LN3_RiskAndReturn

# LN3_RiskAndReturn - Investments and Security Markets...

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FIN 320, Lecture Notes, Korniotis Page 1 Investments and Security Markets (Lecture Notes) George Korniotis 514J Jenkins Building University of Miami Coral Gables, FL 33124 Email : gkorniotis@miami.edu Phone: (305) 284-5728. Fall 2011

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FIN 320, Lecture Notes, Korniotis Page 2 Lecture Notes 3 Risk and Return Lecture notes 2 and 3 cover Chapters 5 and 6 (BKM). From Chapter 5 focus on sections: 5.1 – 5.5 Main Topics: Part A: From Chapter 5 1. Computing returns over multiple periods 2. Difference between real and nominal returns 3. Sharpe ratio Part B: From Chapter 6 4. Risk-Return Characteristics of a Portfolio with Two Assets. 5. Asset Allocation Example: 1 Risky and 1 Riskless Asset. 6. Capital Allocation Line (CAL) and the Capital Market Line (CML). Part C: 7. Risk Tolerance Suggested Problems from Chapter 6 : 4, 5, 13, 14, 15, 16, 18, and 27
FIN 320, Lecture Notes, Korniotis Page 3 Part A Main Steps to build a portfolio 1. Choose assets to include in a portfolio 2. Uncover the range of values for the asset’s returns and the probability distribution of these returns Range of returns and probability distribution depends on the holding horizon We need to be able to compute returns at long horizons We also have to account for inflation, if our holding horizon is long 3. Simplify the probability distribution 4. Determine the portfolio weights 5. Determine the portfolio payoffs 6. Compare portfolios using summary statistics 7. Conditional on investor risk tolerance, choose a portfolio Return Calculations for Long Horizons 1 2 3 T r 1 r 2 r 3 . . . . . . . . . . . . . . . . . . . r T Suppose there are T time periods. Arithmetic return (Total) , r A = r 1 + r 2 + . . . . + r T . Geometric return (Total) , r G = [(1 + r 1 ) (1+ r 2 ) . . . . (1 + r T )] – 1 (compounding) Note: Returns are not in percent terms.

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FIN 320, Lecture Notes, Korniotis Page 4 If returns are fixed, the above formulas are simpler Annualized return: How much could I have earned in a year? APR = (Per period return) (# of periods in a year). ( r ) ( n ) Effective Annual Rate (compounding) EAR = (1 + r) n – 1. Ex: r = 2% per month, n = 12. A P R = 2 12 = 24% EAR = (1 + 0.02) 12 – 1 = 0.2682 = 26.82% Accounting for Inflation Our purchasing power changes because prices change. For long-term investment, we need to account for inflation. Nominal versus Real Rate of Return. Nominal return: the return you actually earn ( R ). Real return: the return you earn after adjusting for inflation ( r ). L e t i % be the inflation rate. r = R – i APPROXIMATE RELATION More accurately, (1 + r) = (1 + R) (1 + i) r = 1 + R 1 or, r = R – i EXACT 1 + i 1 + i REACTION Ex: R = 8%, i = 5% Approximation = 8 – 5 = 3 % Exact = ( 0.08 – 0.05 ) / ( 1 + 0.05) = 2.9 %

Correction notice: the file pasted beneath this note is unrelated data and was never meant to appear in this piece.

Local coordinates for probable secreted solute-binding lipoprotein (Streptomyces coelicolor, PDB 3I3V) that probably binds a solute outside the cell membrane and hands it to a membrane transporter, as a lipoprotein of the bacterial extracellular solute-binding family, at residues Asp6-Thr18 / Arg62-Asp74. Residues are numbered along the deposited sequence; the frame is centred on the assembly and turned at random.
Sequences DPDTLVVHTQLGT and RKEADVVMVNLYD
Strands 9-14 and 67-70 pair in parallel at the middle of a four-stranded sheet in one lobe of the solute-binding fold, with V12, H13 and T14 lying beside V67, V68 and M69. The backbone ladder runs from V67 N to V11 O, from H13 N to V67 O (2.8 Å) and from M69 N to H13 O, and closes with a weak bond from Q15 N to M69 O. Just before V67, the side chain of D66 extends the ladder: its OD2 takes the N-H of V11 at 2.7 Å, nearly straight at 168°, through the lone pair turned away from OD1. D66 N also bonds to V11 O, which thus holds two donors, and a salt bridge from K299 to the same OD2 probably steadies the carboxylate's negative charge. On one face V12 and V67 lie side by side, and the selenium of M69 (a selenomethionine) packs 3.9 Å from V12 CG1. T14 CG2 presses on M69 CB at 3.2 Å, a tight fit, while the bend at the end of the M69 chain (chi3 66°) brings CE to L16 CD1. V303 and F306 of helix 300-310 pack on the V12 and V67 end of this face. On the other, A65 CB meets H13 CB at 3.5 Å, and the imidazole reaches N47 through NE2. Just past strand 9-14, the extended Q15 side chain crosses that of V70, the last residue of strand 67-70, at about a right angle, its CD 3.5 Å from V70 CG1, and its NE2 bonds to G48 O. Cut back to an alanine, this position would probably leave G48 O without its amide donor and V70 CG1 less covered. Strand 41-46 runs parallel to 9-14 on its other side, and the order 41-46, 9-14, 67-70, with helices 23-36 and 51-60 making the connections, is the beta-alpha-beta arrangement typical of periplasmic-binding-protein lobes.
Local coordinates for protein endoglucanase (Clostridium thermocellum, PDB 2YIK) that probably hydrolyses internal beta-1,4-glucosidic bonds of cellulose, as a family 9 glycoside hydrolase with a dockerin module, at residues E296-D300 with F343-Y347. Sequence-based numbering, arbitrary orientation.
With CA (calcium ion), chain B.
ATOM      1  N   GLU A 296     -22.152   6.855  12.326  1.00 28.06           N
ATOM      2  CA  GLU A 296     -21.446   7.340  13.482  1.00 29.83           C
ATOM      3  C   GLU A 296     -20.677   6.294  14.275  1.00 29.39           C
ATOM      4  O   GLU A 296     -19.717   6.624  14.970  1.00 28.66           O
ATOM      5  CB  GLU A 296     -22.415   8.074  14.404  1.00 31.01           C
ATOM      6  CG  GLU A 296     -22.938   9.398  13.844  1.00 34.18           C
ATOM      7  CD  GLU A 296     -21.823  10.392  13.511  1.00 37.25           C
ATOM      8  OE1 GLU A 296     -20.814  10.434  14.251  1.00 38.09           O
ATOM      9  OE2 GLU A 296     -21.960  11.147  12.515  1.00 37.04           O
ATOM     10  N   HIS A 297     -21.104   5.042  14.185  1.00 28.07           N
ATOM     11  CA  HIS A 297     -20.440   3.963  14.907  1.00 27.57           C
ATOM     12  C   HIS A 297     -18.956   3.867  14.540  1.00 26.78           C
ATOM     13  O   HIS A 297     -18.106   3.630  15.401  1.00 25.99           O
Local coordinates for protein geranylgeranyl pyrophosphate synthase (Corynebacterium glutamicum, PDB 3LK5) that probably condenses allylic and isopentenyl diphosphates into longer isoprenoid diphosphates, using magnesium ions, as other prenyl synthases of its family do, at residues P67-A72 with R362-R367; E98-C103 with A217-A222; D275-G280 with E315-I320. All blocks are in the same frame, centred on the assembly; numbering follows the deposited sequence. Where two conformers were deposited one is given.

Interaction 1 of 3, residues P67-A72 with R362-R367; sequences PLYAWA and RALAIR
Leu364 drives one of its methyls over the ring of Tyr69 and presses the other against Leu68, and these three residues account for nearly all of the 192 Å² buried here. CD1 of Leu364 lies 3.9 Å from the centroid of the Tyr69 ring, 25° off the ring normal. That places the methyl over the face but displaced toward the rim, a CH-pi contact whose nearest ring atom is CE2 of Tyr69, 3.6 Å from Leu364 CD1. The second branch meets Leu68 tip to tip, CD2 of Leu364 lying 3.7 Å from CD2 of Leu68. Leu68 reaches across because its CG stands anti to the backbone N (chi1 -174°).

FIN 320, Lecture Notes, Korniotis Page 5 Main Steps to build a portfolio 1. Choose assets to include in a portfolio 2. Uncover the range of values for the asset’s returns and the probability distribution of these returns 3. Simplify the probability distribution 4. Determine the portfolio weights 5. Determine the portfolio payoffs 6. Compare portfolios using summary statistics a. We compute the expected return of the portfolio (reward for taking on risk) b. We measure the level of risk we are exposed to with the standard deviation c. Is there a way to see if we are taking on too much risk given the expected return?

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## This note was uploaded on 09/18/2011 for the course FIN 320 taught by Professor Barrett during the Spring '08 term at University of Miami.

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LN3_RiskAndReturn - Investments and Security Markets...

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